"Acrobat X addresses today's critical challenge of communicating and collaborating with widely dispersed teams of colleagues, partners and customers in a compelling way," said Kevin Lynch, vice president and general manager of Acrobat within Adobe's digital enterprise solutions group. "Our new Acrobat.com services tackle the need to have access to, exchange, retrieve and view documents reliably from anywhere," he added.
New features include 'guided actions' to automate tasks, SharePoint integration, and improvements to PDF Portfolios.
Acrobat X incorporates technology licensed from Solid Documents to convert PDF content into Word or Excel format.
"After reviewing the available options, we chose to use Solid Framework technology for the conversion of PDF files to Microsoft Word and Excel in Adobe® Acrobat X. The document reconstruction quality is very good," said Aman Deep Nagpal, Adobe's senior product manager for Acrobat Solutions.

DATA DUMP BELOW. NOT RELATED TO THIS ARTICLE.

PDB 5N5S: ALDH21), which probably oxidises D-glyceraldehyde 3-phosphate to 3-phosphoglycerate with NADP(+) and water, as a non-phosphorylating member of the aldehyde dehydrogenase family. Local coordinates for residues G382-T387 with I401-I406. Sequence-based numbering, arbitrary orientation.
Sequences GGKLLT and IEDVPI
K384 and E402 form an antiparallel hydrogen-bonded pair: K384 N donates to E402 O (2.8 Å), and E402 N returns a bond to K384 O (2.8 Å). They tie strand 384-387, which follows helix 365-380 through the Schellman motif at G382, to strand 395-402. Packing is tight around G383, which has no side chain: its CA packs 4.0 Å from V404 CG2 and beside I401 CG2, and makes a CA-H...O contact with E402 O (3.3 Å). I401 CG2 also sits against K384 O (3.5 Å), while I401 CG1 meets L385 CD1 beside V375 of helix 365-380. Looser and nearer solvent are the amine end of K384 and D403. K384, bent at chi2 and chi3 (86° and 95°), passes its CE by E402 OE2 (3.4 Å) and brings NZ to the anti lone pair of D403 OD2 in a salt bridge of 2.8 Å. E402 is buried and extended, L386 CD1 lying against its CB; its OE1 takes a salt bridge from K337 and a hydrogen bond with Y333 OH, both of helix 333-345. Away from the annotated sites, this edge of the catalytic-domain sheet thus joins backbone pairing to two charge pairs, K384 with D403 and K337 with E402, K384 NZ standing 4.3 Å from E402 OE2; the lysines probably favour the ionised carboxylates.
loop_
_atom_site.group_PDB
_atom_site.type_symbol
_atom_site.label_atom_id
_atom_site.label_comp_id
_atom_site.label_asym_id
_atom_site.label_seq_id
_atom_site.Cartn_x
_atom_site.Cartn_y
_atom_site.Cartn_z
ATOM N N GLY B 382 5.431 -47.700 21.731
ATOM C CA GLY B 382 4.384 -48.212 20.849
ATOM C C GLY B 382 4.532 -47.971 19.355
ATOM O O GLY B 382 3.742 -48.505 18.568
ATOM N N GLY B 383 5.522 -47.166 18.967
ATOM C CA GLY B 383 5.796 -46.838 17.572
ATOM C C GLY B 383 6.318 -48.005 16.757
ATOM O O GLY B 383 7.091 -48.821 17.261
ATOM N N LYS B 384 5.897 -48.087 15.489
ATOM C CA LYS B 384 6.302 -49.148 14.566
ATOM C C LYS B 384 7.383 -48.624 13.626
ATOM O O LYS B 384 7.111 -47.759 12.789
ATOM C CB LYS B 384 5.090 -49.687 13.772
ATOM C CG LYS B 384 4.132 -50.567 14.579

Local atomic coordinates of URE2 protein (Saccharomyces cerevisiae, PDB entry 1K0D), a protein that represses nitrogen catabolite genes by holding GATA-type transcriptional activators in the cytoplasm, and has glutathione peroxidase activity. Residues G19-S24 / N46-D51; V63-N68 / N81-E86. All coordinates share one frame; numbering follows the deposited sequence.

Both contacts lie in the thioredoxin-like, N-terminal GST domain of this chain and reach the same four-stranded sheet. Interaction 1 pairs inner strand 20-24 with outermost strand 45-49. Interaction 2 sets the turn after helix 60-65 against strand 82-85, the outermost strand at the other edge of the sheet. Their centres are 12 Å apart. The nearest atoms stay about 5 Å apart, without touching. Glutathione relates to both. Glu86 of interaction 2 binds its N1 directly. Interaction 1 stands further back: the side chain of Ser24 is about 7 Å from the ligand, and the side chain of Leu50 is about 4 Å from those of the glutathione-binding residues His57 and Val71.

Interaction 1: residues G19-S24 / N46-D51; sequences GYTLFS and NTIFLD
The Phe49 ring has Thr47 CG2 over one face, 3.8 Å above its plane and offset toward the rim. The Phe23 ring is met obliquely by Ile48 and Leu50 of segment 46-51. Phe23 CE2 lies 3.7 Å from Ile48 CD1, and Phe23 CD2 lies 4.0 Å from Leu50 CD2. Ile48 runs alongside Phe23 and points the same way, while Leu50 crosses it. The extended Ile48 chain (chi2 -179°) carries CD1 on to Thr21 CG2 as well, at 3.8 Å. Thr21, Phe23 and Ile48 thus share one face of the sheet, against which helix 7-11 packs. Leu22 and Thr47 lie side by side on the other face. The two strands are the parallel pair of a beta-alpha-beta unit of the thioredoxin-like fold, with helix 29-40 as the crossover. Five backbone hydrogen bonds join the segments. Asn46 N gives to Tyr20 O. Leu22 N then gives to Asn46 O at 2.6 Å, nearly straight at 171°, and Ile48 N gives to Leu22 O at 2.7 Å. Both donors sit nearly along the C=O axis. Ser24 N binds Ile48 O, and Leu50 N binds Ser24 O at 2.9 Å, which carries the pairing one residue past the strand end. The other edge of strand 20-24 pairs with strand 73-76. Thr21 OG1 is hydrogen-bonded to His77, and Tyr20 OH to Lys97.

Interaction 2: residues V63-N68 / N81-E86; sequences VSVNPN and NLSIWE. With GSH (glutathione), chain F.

"We're excited that Adobe is using Solid Framework as part of Adobe Acrobat X," said Michael Cartwright, founder and CEO of Solid Documents. "Reviews highlighting Acrobat X's conversion features are already in and the results are very positive."
Adobe is also offering new online services - see page 2.
Other CreatePDF features include combining multiple documents into a single PDF, and a Windows printer driver that accesses the service.
Acrobat X is (or more accurately will be) available in three versions: Standard ($A489), Pro ($A728) and Suite (comprising Acrobat X Pro and Photoshop CS5, $A2007).
There was some disquiet among recent purchasers of Adobe Creative Suite 5 when they learned they would not qualify for a free upgrade to Acrobat X unless they had purchased an upgrade or support plan.
Adobe Reader X features sticky notes and highlighter tools for annotation, protected mode for safer document viewing, and integration with CreatePDF.